This follows up on the previous entries in this series here and here. Emile Durkheim is one of the most important founders of modern sociology. He is also one of the most important figures in the study of religion. Like Tylor, Frazer, and Freud, his theory of religion is also reductionist. It seeks to explain religion by pointing to something other than religion itself.
For Durkheim, the divine, or the sacred, is in the image of the society or community. For example, the salute to the flag shows reverence to the “sacred” object, but really demonstrates commitment to the United States. In religion, god is the personified view of the clan, and the rituals and worship of the god are aimed at expressing devotion and reinforcing the community itself. Even the notion of the soul and individual immortality are a way of saying that that the clan lives on. The soul is a representation of the society within the individual. The individual is responsible to not put the desires of the flesh above those of the society. This functionalist explanation of religion sees it as performing the task of creating solidarity in the community. Different from the previous thinkers, Durkheim’s view is not anti-religious, for he sees it as both healthy and inevitable in any society.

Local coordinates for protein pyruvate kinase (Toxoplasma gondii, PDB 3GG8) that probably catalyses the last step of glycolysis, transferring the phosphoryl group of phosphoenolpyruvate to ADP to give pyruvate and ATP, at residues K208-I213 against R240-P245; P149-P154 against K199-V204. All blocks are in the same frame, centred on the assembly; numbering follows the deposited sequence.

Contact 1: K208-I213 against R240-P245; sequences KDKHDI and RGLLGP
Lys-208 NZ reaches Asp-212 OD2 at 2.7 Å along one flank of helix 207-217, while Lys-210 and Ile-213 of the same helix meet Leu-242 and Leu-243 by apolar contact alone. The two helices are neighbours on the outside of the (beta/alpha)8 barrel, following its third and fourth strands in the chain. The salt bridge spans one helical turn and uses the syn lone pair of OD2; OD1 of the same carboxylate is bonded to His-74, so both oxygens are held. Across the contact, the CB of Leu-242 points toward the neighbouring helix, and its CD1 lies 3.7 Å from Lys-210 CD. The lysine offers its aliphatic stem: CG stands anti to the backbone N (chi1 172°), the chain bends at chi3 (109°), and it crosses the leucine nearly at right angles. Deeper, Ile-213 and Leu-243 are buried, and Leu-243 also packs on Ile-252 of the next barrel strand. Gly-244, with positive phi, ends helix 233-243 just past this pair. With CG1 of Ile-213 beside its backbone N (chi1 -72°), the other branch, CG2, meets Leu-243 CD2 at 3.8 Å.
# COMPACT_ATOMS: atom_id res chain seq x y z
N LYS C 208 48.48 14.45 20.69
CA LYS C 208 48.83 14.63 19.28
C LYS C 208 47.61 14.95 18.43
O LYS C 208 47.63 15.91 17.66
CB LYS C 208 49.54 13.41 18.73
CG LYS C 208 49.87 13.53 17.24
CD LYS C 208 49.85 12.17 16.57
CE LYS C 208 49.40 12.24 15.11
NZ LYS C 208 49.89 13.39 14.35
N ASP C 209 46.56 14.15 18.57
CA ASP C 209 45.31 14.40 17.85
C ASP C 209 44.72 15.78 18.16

Do Durkheim’s ideas find evidence in the LDS temple rituals? These rituals divinize the participants, as well as providing services to members of the clan who have passed on. Further, do the strong sense of LDS identity and the desire to construct a Zion society reflect an ultimate interest in the society itself? We seem very concerned with group salvation. Our families are sealed together in order to be saved together. In eschatological times were are supposed to gather together again for protection from the outside. Is LDS belief and practice really about building and preserving a clan, albeit an ultimately universal one which will encompass all of humanity?